It definitely common enough that I've been researching different solutions people can employ looking for the best option to fit their needs. Yet will be easy enough that they can setup and manage on their own. Maybe referring to a tutorial to help them get started.

Since I'm doing this I'm trying to come up with good solutions that cover different needs as well instead of trying to get everyone to use one method which might not be a good fit.

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  • 1 month later...
mediaserver1

@cayars I look forward to your guides on this issue. I am also in a CGNAT situation. My ISP will roll out IPv6 soon but that will also be on a CGNAT mode. So no public facing option.

Static IP is a option in both IPv4 and IPv6 but I am trying to avoid it, as ISP will not run any firewall or security protocol for my connection in that case. I use a Asus router with built-in Trend Micro firewall and I think that will not be enough to secure my network.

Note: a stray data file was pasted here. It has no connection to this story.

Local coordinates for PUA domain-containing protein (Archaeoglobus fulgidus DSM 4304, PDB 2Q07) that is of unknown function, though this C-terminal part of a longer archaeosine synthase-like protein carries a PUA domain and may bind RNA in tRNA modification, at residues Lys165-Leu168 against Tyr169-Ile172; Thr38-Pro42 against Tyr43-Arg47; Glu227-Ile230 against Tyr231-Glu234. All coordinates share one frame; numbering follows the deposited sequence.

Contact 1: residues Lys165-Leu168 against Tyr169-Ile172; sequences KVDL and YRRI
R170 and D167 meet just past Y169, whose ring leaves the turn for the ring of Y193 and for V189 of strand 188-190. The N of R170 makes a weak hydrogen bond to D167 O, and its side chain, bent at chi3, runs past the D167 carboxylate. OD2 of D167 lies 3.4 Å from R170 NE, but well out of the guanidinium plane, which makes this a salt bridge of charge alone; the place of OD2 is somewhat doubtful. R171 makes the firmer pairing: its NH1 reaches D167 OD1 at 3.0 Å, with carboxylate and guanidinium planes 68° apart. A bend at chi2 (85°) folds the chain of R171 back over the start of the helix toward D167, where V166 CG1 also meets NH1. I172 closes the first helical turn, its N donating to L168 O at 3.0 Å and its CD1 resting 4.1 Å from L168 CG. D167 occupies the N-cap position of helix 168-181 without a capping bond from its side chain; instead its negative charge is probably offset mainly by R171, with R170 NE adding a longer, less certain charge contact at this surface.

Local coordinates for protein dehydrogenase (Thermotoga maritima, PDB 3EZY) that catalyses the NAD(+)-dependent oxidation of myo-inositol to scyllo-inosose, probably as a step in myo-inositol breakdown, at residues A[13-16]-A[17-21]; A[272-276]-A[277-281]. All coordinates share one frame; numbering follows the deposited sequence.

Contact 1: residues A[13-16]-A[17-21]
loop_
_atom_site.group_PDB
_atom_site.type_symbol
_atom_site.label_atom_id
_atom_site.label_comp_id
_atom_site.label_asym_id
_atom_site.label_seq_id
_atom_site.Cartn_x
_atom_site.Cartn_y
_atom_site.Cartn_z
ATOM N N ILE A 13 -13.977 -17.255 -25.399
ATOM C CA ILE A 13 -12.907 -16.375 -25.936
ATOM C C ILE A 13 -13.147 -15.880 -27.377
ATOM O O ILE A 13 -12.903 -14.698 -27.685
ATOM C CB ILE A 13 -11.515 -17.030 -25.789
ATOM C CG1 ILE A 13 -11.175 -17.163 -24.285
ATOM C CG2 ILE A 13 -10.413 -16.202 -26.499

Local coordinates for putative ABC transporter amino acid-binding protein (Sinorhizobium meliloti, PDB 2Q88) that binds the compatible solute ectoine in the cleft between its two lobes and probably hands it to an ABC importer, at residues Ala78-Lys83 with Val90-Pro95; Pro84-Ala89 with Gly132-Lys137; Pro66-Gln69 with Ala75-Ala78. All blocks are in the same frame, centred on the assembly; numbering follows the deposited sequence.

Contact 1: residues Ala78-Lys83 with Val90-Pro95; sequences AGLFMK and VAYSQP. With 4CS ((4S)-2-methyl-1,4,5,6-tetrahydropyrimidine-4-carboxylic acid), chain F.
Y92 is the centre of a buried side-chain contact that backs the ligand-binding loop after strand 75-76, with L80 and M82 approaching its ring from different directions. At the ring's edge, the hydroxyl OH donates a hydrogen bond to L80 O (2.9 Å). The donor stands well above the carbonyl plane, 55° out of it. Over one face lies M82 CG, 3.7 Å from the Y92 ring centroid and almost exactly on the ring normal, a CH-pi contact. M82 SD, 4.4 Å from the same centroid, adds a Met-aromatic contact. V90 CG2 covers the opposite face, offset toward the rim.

I am trying to setup my first media server on Raspberry Pi. So trying to keep a very low budget on the complete setup. Hence looking at ngrok free plan tunnel.

Is there a way to update the dynamic ngrok tunnel name to a DDNS service provider ? Maybe through some scripts ? 

If you can cover a setup with below in your articles, or point me to existing ones, it will be a big help.
           NGROK (free) + script_or_some_automation (to update the NGROK tunnel name to a DDNS service as a CNAME to my own custom domain) + DDNS + NGINX (SSL against a paid domain name) + Emby (SSL Self Signed)

Except for the Emby Premier & buying a domain name, I am trying to keep all the other components on free tier plans only.

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ISPs do very little for you security wise except not allow connections to make it to your WAN port if behind a CGNAT. :)